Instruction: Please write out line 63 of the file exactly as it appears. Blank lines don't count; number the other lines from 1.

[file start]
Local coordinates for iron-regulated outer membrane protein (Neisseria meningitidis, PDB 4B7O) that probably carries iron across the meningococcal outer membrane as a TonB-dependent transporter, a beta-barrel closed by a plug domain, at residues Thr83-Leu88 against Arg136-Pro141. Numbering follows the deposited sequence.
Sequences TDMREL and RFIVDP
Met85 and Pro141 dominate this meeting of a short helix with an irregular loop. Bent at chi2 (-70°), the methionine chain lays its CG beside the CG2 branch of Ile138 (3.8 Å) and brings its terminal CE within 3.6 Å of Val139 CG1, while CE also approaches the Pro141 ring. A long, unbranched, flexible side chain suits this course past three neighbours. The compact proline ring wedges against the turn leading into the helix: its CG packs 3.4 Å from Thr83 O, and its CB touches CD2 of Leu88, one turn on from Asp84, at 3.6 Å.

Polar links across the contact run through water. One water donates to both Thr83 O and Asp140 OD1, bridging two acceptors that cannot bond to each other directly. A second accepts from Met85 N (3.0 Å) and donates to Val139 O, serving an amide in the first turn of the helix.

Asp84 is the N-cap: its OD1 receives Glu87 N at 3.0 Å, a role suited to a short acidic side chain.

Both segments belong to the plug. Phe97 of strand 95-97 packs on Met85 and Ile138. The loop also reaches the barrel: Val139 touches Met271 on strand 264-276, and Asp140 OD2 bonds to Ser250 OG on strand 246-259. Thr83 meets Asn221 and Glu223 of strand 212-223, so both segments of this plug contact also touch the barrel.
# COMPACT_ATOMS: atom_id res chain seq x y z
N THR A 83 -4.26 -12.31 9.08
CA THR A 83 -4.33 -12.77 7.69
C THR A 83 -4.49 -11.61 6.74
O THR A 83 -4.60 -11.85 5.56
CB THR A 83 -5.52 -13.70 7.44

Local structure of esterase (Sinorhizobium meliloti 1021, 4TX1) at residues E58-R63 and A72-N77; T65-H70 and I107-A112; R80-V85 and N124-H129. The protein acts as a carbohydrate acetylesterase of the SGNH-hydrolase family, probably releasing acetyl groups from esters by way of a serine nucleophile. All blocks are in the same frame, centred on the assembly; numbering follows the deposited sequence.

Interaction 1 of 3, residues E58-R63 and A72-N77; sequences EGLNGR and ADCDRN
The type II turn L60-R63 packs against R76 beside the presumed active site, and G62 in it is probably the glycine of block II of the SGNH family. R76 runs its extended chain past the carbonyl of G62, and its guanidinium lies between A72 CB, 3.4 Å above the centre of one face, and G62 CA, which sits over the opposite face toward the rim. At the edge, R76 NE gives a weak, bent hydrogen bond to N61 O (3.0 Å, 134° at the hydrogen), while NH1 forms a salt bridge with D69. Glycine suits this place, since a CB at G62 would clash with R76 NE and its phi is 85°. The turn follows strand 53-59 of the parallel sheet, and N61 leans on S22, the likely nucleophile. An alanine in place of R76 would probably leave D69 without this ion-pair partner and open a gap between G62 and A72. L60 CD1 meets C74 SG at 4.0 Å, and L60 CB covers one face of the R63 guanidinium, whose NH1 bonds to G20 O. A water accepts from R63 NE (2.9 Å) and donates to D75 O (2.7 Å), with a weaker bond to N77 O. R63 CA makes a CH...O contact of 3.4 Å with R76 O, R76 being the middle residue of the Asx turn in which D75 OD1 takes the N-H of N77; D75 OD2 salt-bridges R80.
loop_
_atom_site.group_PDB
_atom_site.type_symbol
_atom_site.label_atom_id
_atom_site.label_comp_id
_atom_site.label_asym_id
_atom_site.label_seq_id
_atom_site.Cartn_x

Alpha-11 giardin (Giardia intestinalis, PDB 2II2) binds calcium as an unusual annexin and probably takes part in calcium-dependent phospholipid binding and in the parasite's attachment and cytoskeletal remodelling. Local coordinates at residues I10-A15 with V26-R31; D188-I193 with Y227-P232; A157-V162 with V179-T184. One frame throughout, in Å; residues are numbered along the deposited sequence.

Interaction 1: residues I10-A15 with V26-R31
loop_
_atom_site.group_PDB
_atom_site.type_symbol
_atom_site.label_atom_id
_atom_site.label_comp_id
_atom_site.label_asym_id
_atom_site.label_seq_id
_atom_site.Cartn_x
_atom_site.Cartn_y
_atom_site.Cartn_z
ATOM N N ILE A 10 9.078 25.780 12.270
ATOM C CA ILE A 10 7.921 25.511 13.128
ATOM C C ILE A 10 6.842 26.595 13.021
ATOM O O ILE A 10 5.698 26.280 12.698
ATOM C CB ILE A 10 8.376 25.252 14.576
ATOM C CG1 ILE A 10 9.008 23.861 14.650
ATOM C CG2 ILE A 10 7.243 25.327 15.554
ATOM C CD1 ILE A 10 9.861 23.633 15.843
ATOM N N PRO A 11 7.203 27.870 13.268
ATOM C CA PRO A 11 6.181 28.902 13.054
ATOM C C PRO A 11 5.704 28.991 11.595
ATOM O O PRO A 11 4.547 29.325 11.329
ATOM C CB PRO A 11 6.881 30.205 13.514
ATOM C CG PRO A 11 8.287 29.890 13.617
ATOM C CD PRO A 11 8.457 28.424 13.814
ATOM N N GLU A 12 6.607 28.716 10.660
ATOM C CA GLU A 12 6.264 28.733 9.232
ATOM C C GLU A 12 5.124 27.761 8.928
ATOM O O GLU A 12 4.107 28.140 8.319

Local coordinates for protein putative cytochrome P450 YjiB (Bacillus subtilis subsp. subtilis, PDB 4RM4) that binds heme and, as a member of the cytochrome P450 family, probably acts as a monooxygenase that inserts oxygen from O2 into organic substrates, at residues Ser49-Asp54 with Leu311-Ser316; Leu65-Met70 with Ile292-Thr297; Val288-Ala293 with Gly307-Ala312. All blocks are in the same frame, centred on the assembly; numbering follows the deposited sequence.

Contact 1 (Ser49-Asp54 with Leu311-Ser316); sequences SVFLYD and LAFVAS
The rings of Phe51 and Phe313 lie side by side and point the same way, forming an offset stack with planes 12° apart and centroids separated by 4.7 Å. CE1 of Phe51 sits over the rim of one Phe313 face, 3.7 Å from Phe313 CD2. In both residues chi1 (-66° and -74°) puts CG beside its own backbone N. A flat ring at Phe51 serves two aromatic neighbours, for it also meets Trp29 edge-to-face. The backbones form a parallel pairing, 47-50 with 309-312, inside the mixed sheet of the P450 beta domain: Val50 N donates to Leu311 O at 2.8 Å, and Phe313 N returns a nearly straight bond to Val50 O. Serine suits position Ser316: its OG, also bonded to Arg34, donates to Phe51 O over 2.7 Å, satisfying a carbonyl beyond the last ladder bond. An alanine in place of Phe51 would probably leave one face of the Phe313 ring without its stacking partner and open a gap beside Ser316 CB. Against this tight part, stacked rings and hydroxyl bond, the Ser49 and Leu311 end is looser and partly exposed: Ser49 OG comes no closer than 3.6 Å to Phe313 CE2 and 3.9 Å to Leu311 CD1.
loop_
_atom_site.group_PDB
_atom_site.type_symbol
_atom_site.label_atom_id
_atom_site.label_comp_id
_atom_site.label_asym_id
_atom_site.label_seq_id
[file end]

_atom_site.label_asym_id